The following ominous paragraph appears in the"Messenger"of the English Presbyterian Church: "Dr. Walter Smith's article in the Contemporary Review 011 the Scotch Church question is remarkable for what it says, not on the question of disestablishment, but on the drift of theological opinion in Scotland. Dr. Smith has no doubt that Disestablishment is coming. It is purely a question of time and of growth of modern tendency. Discussing its consequences, he anticipates that the chief result of it will be the adjus tment of the standards of the Church in harmony with the change which has taken, and is taking place in the religious opinion of Scotland. Dr. Smith says that all their more thoughtful and able young ministers have a period of hesitation before they sign the formula of the Confession, and that many of those who are doing the work of elders decline to put their names to the document. The ordinary preaching does not run on the lines of the Church's creed. The Confession, he says, is ignored. The Gospel of Divine love is substituted for the Gospel of Divine Sovereignty. A change of greater moment than any since the Reformation has taken place in the ordinary teaching of the Church, and Dr. Smith believes that the greatest and most important work of the Presbyterian Church will be to re-adjust the Confession in conformity with the actual faith of the members of the Church."
The Presbyterian Church in this country will have to follow in the same direction, or else present the same disgraceful spectacle of a church that professes to believe one thing and preaches another. Meanwhile, we believe we are doing that Church the highest service by bringing out from the Word of God a doctrine of the last things which more truly conserves the essentials of the evangelical faith than do the speculations which are rife in our day, and which find in the divine lore and the divine sovereignty the one common centre of all things.
We hope to live to see the day when the dark and dishonoring view of the purpose of God in providing resurrection through Christ for all the dead which now draws its trail of error and gloom through our Confession will be displaced by that true view which throws the light of "hope toward God" upon even the resurrection of the unjust. Nothing else will ever dissipate the mists which still becloud the mind of the Church upon this whole subject.
The Five Lives OF Seed Corn.—Professor J. Beal's record of interesting and useful tests of the germinating possibilities of small grain, especially wheat, was communicated to The Tribune some weeks ago, ahowing that repeated sprouting followed drying up, the fifth or sixth time .Dr. E. Lewis Sturtevant, of our State Experiment Station, has since published report of similar investigations with the seed of maize, indicating the same wise provision of kindly natnre to the end that harvests may not fail. He introduces his data with pleasing statement of the curious fact, the existence of which may well excite wonder and gratitude:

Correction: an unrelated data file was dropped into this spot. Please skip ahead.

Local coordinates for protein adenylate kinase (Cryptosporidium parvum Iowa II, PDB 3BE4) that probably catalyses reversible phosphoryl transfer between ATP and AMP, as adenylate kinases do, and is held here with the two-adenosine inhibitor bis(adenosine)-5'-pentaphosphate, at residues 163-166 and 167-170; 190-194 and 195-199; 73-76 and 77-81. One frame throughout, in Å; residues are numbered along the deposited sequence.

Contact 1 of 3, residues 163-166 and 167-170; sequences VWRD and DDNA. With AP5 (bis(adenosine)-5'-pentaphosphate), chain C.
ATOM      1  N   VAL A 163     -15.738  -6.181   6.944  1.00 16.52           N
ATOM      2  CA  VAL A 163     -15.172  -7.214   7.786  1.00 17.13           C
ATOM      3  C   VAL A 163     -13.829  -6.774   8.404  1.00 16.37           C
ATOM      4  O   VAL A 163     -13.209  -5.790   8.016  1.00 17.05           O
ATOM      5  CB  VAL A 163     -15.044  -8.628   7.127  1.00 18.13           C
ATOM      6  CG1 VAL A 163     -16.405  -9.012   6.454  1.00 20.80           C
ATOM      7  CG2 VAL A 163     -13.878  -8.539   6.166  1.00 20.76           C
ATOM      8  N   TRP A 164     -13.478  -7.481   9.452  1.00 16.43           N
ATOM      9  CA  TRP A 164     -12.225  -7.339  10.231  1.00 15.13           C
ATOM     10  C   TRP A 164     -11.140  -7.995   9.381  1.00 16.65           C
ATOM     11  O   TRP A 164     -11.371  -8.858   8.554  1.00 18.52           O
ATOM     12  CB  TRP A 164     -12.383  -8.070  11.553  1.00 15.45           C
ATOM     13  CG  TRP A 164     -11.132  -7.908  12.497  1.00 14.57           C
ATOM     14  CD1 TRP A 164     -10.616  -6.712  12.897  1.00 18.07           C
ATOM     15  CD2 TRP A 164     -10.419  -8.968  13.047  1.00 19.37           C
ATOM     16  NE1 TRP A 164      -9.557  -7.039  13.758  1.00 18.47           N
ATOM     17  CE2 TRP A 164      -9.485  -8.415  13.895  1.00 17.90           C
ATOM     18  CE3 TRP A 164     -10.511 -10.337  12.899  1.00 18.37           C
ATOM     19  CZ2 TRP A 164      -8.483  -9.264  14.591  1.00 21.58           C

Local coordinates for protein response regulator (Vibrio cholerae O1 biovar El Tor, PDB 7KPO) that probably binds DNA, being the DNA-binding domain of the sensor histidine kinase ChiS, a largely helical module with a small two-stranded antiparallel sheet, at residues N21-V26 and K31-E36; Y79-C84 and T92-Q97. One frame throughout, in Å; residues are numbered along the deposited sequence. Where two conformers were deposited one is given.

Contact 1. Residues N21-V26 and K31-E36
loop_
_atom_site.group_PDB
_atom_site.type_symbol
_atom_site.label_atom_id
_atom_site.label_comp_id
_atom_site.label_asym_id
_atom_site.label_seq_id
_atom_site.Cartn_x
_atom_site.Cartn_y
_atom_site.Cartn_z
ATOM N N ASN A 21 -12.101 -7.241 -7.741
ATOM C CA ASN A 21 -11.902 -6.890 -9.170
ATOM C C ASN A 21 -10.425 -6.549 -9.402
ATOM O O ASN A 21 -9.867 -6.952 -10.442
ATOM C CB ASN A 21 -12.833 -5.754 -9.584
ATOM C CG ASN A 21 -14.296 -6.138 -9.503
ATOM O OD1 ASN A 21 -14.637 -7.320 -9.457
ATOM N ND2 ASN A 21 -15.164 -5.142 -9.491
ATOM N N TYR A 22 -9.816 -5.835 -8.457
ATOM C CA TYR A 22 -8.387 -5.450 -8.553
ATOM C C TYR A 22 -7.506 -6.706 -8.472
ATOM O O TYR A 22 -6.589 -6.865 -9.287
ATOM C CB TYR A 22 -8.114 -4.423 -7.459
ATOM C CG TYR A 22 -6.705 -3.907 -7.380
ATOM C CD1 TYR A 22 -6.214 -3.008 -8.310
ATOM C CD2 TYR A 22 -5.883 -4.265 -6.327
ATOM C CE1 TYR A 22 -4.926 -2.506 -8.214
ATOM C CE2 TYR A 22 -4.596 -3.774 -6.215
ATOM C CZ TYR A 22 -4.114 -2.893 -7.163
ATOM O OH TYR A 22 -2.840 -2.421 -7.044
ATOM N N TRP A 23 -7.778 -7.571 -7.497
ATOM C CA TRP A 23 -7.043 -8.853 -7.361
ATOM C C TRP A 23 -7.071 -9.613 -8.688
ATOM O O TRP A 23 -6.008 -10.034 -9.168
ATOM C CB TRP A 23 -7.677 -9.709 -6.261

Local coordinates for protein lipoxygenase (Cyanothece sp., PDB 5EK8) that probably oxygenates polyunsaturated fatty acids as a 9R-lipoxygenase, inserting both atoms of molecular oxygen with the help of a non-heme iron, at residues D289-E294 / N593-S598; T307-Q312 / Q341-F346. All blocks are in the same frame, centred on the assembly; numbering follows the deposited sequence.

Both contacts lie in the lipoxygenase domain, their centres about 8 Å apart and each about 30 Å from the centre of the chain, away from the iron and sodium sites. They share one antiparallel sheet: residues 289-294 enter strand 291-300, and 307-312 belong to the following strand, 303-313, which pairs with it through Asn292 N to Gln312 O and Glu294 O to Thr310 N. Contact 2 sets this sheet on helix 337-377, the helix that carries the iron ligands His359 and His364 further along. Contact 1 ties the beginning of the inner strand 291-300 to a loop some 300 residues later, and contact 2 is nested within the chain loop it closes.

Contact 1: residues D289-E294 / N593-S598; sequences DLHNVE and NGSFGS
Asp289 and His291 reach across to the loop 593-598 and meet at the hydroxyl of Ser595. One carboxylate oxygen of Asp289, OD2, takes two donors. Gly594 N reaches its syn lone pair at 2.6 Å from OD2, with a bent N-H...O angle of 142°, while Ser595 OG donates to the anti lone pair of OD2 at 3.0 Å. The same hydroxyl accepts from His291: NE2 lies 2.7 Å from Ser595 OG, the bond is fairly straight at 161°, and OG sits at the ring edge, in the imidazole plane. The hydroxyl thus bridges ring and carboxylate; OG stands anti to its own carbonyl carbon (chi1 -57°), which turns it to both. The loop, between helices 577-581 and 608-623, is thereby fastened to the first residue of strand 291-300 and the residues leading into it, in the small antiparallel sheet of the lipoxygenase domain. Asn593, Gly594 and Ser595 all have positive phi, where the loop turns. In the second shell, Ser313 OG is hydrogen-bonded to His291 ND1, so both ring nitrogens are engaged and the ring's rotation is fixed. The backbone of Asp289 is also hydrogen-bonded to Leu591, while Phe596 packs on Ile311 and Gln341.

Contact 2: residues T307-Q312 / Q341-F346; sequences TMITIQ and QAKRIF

"It is often surprising to see how admirably a plant has sometimes become possessed of functions for meeting and overcoming the variable changes to which it is subjected by climate. Seedis planted, germinates, a drouth comes and the soil becomes dry and parched. The swollen seed has commenced its life, but apparently its attempt has been in vain, for the seed is now again dry and hard, and the caulicle appears withered and dead; the rains come; the seed again swells and renews its attempt to grow. The vital functions of the seed are so strong, and so arranged that its resistance at this period of its life to unfavorable agencies is great, and with a return to the conditions favorable to growth, its suspended life again starts into action."
That this vital function should withstand one repression is indeed noteworthy; that it should endure to be nipped four successive times and still show some degree of effective life is very remarkable.
As to denominational loyalty, one word we think will give the true teaching: Who is most loyal to a noble ancestry? He who boasts of its worth, while living without exertion on its wealth, or he, who by a worthy activity, would carry forward in increased measure, its wealth and honors? Prof. W. W. Lovejoy.